Graffiti as transgression against the "regimentation" of public space

 In "TXTual Practice" by Rita Raley, one of the examples used to demonstrate the regimentation of public space is the illegal act of graffiti, the creation of which transgressively claims a public space for its artist(s) (Halyes & Pressman 7). This example particularly jumped out to me because of the well-established digital community of graffiti artists, many of whom go only by their tag names to protect their identities, who film themselves roaming cities and abandoned urban spaces and creating stunning pieces of graffiti artwork. This artists must work rapidly to avoid being caught, or if they are in a secure place, to practice the skills of rapid work to hone their craft. One of the most interesting aspects of this community is their sense of obligation to their local cities and towns which leads to them often only wishing to create graffiti on truly abandoned, isolated, and unowned structures. This portion of the graffiti artist community often have programs and mentorships for young or growing graffiti artists and teach them how to seek out spaces that are safe or not illegal or at least not cared about in order to create their works of art. Other portions of the community graffiti more widely and in illegal places, such as on the sides of cargo trains, old warehouses, or under bridges, seeing the illicit nature of their art as an essential part of its substance. For all of these graffiti artists, it appears that the transgressive and rebellious nature of their art, whether they flaunt it or not, is a primary part of its value, and its ability to give a voice to artists whose voices are under-represented in art galleries and display the beauty and skill of their art throughout the urban landscape they call home, speaking out of turn and against all efforts to silence it, is an essential part of its power.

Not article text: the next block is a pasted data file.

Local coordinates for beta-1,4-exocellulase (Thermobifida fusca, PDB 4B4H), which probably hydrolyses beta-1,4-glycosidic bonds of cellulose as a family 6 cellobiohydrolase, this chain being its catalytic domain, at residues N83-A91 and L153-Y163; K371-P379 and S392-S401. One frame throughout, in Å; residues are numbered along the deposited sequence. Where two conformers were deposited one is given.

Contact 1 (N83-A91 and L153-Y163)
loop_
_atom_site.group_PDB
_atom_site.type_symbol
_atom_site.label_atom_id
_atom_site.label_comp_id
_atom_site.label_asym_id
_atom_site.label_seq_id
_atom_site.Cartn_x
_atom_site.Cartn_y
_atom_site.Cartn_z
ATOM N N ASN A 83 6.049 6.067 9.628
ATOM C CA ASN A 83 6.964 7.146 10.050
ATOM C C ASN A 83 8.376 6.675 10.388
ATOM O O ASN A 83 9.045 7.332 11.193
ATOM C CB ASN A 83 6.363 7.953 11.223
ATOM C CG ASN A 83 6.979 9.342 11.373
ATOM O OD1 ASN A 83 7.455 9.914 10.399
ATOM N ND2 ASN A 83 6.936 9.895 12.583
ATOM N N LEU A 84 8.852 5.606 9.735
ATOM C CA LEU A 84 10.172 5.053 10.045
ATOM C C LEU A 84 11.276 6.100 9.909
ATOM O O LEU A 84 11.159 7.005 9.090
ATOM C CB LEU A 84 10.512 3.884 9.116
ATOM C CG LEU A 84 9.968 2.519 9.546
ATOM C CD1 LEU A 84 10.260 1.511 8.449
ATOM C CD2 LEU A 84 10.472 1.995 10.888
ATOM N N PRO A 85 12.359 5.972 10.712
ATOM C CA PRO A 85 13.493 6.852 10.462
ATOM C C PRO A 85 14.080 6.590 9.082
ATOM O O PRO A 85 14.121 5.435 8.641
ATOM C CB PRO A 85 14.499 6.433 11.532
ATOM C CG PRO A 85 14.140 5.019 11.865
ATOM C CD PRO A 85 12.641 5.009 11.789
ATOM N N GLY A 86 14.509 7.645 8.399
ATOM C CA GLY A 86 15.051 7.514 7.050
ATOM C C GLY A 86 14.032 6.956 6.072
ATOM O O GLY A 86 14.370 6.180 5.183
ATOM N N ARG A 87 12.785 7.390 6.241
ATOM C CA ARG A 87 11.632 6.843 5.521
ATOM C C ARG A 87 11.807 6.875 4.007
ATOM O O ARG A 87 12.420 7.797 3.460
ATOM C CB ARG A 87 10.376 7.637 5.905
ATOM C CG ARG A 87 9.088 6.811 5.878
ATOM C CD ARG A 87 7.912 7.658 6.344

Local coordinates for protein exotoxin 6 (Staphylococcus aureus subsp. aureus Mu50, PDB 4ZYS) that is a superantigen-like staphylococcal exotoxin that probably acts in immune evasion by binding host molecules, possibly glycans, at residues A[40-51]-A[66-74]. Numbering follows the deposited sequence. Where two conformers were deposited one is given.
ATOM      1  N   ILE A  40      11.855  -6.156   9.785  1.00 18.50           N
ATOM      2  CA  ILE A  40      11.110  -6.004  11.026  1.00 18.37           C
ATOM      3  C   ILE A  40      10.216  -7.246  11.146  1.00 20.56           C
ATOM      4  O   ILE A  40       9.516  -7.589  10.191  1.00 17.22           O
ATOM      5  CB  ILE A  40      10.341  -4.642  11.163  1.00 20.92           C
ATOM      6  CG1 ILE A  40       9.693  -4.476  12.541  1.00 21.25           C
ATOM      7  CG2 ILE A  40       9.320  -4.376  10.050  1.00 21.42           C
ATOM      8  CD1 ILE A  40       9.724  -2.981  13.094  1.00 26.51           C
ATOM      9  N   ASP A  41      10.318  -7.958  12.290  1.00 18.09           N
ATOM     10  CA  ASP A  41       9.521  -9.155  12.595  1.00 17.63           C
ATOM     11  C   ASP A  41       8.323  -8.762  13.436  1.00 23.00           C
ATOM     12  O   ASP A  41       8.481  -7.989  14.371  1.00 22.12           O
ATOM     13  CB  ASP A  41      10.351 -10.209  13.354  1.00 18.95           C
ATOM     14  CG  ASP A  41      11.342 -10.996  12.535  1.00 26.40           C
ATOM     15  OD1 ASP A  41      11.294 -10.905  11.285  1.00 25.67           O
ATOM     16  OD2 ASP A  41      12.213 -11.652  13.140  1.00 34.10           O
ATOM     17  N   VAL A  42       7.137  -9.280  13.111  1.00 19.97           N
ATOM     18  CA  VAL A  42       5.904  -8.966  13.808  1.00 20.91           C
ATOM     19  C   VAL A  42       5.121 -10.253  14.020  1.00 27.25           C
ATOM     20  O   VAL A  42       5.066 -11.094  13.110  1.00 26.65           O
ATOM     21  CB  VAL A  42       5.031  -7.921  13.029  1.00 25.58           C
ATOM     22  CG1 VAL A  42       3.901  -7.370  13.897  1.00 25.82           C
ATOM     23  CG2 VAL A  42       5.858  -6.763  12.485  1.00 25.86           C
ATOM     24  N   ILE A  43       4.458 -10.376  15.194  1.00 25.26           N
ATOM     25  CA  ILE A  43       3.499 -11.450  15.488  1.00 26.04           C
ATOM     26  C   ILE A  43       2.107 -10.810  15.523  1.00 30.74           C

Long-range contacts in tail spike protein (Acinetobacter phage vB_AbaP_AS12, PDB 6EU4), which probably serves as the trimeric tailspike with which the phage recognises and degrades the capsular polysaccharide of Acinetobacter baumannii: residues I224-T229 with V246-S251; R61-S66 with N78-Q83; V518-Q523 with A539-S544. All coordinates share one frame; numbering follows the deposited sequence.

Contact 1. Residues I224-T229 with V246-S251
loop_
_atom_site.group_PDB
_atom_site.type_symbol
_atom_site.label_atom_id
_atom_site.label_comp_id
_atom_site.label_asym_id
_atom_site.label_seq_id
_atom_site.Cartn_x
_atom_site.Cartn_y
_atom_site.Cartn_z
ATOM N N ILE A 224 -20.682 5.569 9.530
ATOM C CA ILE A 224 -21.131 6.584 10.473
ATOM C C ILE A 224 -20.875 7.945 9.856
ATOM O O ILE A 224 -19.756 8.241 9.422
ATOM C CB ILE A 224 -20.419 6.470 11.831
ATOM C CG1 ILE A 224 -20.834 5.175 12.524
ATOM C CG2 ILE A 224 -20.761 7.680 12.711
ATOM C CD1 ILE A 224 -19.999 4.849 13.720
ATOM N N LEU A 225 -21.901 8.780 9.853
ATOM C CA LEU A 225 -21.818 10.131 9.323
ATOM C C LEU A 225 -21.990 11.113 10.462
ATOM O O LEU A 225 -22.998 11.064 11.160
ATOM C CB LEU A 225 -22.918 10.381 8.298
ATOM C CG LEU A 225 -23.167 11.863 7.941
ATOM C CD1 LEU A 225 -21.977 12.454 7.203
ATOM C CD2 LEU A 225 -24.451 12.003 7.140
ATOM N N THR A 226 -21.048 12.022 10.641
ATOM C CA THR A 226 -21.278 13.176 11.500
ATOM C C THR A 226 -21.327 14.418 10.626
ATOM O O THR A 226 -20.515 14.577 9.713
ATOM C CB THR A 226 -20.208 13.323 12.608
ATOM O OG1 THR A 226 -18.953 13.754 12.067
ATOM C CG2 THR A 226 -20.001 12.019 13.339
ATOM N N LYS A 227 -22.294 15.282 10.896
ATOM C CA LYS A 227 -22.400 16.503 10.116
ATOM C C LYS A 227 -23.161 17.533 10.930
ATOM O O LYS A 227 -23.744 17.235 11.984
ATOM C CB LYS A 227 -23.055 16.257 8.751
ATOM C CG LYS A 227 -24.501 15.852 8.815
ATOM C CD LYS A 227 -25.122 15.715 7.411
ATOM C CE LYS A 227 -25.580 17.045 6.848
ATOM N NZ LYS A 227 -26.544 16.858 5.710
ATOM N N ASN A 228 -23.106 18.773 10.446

Aside from its inherent statement of power against authority, graffiti also has great textual significance as well, which Raley did not draw upon in her essay but that supports her topic powerfully. Graffiti artists each develop tags for themselves, which can be thought of as symbols and nicknames that identify who they are. There are universal communicatory symbols amongst graffiti artists that are well understood; the crown, for instance, is considered a high honor that only the best of graffiti artists who have not only mastered their craft and "paid their dues," but have also managed to cover their cities in their art so that every other graffiti artist knows their tag and style well, can claim. If anyone who is thought not deserving of the honor of the crown above their tag, their work may be defaced or they may even be hunted by other graffiti artists and punished for stealing the symbol without earning it. There are generally only ever a few kings or queens recognized within a single community at a time, and the honor is guarded by the entire community, and sought after by all. Similarly, one of the highest offenses amongst the graffiti community is to deface or cover up someone else's work, because this is not only a destruction of art that can never be reclaimed, but a silencing of the artist's voice in that location, and is viewed as an action of grave disrespect. There are grave warnings within the community to respect the work of others, as kids and young, inexperienced artists are the ones who most commonly commit this offense, and artists who are angered by this destruction of their work may resort to violence.

Yet another interesting textual aspect to graffiti and the community of graffiti artists is language that is unique to graffiti. Artists become skilled at reading the letters and understanding them, yet to an untrained eye they are often very difficult to decipher due to the extreme stylization of the letters. There are different styles that are constantly evolving, and the ability to read and communicate through these unique letters and symbols is a powerful method of textual control of an environment through art. Though a random bystander may well be able to appreciate the beautiful colors and stylistic lettering used in the graffiti works, other artists and those who know the community are able to recognize not only the tags and signatures of the artists, but also the unique message they are communicating. Many graffiti artists choose not only to communicate a message, but also to represent their group, and there are many examples of collaborative work amongst graffiti artists, where each individual contributes to the work as a whole in a rapid and expertly choreographed dance of spraypaint upon the wall.

A few examples of graffiti artist that share their work and process digitally:

Rake43 painting in an abandoned factory: